Leonard Swett (search for this): chapter 19
Chapter 18. The recollections of Lincoln by Joshua F. Speed. an interesting letter by Leonard Swett. Before passing to a brief and condensed view of the great panorama of the war it will interest the reader and no doubt aid him greatemselves, are brave enough to tell us the truth. The two friends of Lincoln here referred to are Joshua F. Speed and Leonard Swett. In quoting them I adhere strictly to their written statements now in my possession. The former, under date of Deceught a flower would grow. What a fitting sentiment! What a glorious recollection! The recollections of Lincoln by Mr. Swett are in the form of a letter dated January 17, 1866. There is so much of what I know to be true in it, and it is so gra with a large pile of papers before him, and after a pleasant talk he turned quite abruptly and said, Get out of the way, Swett; to-morrow is butcher-day, and I must go through these papers and see if I cannot find some excuse to let these poor fell
William H. Herndon (search for this): chapter 19
ting sentiment! What a glorious recollection! The recollections of Lincoln by Mr. Swett are in the form of a letter dated January 17, 1866. There is so much of what I know to be true in it, and it is so graphically told, that although there may be some repetition of what has already been touched upon in the preceding chapters, still I believe that the portrait of Lincoln will be made all the more lifelike by inserting the letter without abridgment. Chicago, Ill., Jan. 17, 1866. Wm. H. Herndon, Esq. Springfield, Ill. Dear Sir: I received your letter today, asking me to write you Friday. Fearing if I delay, you will not get it in time, I will give you such hasty thoughts as may occur to me to-night. I have mislaid your second lecture, so that I have not read it at all, and have not read your first one since about the time it was published. What I shall say, therefore, will be based upon my own ideas rather than a review of the lecture. Lincoln's whole life was a calculat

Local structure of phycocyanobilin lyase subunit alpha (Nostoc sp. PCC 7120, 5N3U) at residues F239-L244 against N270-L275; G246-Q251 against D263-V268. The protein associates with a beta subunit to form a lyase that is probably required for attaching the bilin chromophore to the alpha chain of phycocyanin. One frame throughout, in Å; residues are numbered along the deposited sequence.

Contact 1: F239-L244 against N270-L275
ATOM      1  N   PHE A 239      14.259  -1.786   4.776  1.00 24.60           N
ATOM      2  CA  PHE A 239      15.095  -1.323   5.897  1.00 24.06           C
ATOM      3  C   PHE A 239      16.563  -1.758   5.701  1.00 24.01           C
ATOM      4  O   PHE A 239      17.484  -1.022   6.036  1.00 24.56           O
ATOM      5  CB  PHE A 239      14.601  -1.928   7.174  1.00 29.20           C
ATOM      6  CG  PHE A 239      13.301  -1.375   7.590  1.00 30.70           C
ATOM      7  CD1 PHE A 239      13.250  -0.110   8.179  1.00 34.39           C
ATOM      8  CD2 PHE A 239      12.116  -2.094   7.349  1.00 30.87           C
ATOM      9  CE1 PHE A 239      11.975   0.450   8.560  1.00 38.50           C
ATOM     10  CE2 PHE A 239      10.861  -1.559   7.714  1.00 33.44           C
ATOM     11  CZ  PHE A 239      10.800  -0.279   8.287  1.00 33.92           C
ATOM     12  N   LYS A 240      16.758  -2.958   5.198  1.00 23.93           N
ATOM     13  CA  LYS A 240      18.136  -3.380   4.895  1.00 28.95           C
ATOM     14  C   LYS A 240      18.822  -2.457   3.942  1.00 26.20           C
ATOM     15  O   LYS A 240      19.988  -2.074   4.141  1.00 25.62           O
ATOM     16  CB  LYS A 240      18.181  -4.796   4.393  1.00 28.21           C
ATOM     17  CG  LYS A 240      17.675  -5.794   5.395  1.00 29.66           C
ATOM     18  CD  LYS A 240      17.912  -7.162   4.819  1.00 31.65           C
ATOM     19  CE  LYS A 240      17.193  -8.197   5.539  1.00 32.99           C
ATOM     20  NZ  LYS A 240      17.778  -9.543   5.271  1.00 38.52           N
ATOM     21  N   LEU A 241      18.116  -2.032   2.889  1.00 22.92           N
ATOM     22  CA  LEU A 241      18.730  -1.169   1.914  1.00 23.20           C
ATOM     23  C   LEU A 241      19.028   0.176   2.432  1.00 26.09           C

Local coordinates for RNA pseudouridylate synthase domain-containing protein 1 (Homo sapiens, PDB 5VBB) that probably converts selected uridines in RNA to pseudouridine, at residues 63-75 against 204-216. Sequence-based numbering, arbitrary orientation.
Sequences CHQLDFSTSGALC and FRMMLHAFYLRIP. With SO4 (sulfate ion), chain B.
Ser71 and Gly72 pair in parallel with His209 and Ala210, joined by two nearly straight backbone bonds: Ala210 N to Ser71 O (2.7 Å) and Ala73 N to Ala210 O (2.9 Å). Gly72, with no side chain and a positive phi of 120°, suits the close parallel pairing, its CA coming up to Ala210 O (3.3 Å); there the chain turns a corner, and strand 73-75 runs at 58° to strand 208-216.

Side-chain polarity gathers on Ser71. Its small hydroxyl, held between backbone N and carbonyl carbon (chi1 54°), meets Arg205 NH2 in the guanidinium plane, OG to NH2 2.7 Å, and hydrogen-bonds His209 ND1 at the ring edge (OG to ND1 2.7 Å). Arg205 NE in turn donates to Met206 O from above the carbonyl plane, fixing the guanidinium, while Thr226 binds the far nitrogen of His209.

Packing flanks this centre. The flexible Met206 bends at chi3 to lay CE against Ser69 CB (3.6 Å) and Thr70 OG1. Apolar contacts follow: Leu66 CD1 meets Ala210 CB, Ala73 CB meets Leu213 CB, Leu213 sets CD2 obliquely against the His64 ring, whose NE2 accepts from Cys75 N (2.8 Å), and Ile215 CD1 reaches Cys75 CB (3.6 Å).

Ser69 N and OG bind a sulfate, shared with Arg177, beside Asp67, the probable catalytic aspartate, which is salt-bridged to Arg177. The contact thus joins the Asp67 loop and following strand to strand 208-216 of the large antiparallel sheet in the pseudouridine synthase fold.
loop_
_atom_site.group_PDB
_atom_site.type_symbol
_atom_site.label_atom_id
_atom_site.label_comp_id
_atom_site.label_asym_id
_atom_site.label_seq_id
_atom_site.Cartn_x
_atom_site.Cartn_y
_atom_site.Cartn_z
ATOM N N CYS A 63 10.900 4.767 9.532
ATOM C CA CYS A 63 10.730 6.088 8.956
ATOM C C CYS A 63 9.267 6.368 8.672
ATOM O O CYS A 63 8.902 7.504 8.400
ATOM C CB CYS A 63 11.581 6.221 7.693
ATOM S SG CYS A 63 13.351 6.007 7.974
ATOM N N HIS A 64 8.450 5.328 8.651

hing, and sent them away. All his efforts to procure a second nomination were in the same direction. I believe he earnestly desired that nomination. He was much more eager for it than he was for the first, and yet from the beginning he discouraged all efforts on the part of his friends to obtain it. From the middle of his first term all his adversaries were busily at work for themselves. Chase had three or four secret societies and an immense patronage extending all over the country. Fremont was constantly at work, yet Lincoln would never do anything either to hinder them or to help himself. He was considered too conservative, and his adversaries were trying to outstrip him in satisfying the radical element. I had a conversation with him upon this subject in October, 1863, and tried to induce him to recommend in his annual message a constitutional amendment abolishing slavery. I told him I was not very radical, but I believed the result of the war would be the exterminati